Padmasree Warrior Wants to Transform the Auto Industry - iQ by Intel

Padmasree Warrior believes that by leveraging the Internet of Things, the next generation of vehicles will be better poised to eliminate the pain points that come with owning and maintaining a car.

One of the most respected and influential women in technology has left a Silicon Valley company for one based in the Far East, and she’s poised to bring technology to the next level in a fast-growing (and fast-moving) new space.

As her name implies, Padmasree Warrior is a force to be reckoned with. Three times she’s graced Forbes Magazine’s The World’s 100 Most Powerful Women list, was inducted into Women in Information Technology International’s Hall of Fame in 2007 and is currently a member of the board of directors at Microsoft.

Padmasree Warrior

“When I left Cisco, I was trying to decide what to do, and I wanted to pick an area where we could apply technology to solve big problems, something with a global impact,” said Warrior.

The move intrigued the tech world on a number of levels. Many were expecting Warrior to land a CEO position at a much larger tech company (Twitter reportedly reached out to her about its vacant CEO spot), and she also had no previous experience within the auto industry.

Warrior met with NextEV founder William Li. What was expected to be a 45-minute conversation turned into an hours-long discussion on how to transform mobility in the age of the internet.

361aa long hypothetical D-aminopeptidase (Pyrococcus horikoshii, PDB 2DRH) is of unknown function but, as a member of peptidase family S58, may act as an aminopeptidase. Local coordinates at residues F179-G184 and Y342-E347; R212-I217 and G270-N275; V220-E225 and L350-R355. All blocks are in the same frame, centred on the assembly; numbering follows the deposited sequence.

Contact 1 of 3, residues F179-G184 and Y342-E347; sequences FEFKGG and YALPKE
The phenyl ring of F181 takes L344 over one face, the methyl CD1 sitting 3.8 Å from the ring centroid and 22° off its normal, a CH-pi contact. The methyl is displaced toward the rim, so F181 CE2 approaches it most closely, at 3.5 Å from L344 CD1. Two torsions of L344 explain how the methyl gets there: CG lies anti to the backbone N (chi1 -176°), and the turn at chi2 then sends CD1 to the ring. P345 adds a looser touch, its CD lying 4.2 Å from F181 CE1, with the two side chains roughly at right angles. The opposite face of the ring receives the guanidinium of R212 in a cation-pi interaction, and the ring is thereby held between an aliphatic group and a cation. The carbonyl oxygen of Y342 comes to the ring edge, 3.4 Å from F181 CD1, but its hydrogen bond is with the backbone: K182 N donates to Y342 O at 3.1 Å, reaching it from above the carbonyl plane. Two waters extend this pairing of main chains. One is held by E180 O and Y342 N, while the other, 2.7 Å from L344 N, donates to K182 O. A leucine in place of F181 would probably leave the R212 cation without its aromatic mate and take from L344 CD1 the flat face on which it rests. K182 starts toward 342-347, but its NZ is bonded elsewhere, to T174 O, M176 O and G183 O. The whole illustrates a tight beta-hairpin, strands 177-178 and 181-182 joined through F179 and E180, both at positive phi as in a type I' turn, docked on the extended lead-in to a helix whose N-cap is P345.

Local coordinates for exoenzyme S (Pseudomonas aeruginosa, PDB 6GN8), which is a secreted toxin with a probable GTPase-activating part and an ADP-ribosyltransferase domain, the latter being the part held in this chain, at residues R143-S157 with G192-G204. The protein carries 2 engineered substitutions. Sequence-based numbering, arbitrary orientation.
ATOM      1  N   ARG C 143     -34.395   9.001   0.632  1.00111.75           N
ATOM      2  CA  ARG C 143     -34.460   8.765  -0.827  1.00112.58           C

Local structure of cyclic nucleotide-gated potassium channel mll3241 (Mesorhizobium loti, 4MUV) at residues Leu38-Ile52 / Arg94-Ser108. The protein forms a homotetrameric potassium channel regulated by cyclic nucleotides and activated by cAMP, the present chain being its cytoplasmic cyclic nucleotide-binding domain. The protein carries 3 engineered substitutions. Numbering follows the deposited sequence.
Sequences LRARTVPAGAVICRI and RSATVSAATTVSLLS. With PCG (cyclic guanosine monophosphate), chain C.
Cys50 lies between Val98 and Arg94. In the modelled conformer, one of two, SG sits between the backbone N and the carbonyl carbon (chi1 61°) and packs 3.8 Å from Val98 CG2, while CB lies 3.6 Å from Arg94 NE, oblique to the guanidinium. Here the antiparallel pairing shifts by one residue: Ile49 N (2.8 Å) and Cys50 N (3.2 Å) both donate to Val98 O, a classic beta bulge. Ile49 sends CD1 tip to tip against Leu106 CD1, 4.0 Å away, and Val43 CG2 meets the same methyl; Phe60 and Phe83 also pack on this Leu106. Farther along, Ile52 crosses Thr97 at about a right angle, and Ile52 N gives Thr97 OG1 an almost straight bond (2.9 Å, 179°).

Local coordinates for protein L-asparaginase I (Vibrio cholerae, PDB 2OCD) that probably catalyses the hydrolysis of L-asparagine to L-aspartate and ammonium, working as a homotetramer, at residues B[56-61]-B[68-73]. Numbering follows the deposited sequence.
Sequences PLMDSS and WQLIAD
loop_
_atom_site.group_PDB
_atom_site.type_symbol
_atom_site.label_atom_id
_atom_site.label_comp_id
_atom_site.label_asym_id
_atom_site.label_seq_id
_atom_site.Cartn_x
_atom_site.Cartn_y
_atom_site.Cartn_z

NextEv car ad

Warrior left the meeting inspired and ready to redefine transportation.

“As consumers, we encounter many pain points at every stage of buying and owning a vehicle,” Warrior said in a statement on why she decided to join NextEv. “Why can’t your car be as easy to own, operate, update and personalize as your smart-phone?”

Redefining Industry with the Internet of Things

When Warrior was contemplating her next steps after Cisco, she considered ways that other industries such could benefit from the Internet of Things (IoT), where traditionally unconnected objects become “smart” via the ability to connect to the internet.

“IoT is about data coming together in new ways and insights from that data enabling faster decisions,” said Warrior.

Warrior said companies like Microsoft, Cisco and Intel are using IoT to transform industries like education, healthcare and manufacturing – by integrating sensor networks, data analytics and machine learning. According to Aicha Evans, corporate vice president and general manager of the Intel Communications and Devices Group, that future is all about 5G, the next evolution of wireless technology.

Evans is one of the innovators making sure that smarter, faster, more powerful networks are in place so that the connected future can become a reality.

“5G is more than an evolutionary step forward for our industry,” said Evans. “It encompasses many technologies and a much wider ecosystem than has ever been seen in the wireless and telecommunications industries.”

She said 5G will be a true paradigm shift in the relationship between society and technology.

“It is essential to lay the foundation for future 5G networks now to make amazing experiences of the future possible.”

While the powerful technology that is being developed is required for innovation, Warrior believes collaborating with the right people is key to capitalizing on all the potential of the IoT.

“Breakthroughs happen when divergent viewpoints collide,” she said. “I am committed to creating a culture that outlasts any technology shift.”

NextEv is now gearing up to unveil its all-electric, road-legal “supercar” this fall, followed by a vehicle for the consumer market in late-2017, according to the company’s president, Martin Leach.

While the auto industry (and the rest of the world) waits to see what the next step in transportation looks like, Warrior is looking at the big picture—and she sees nothing but possibility.

“I believe we haven’t even tapped into the true potential of the Internet of Things,” she said.


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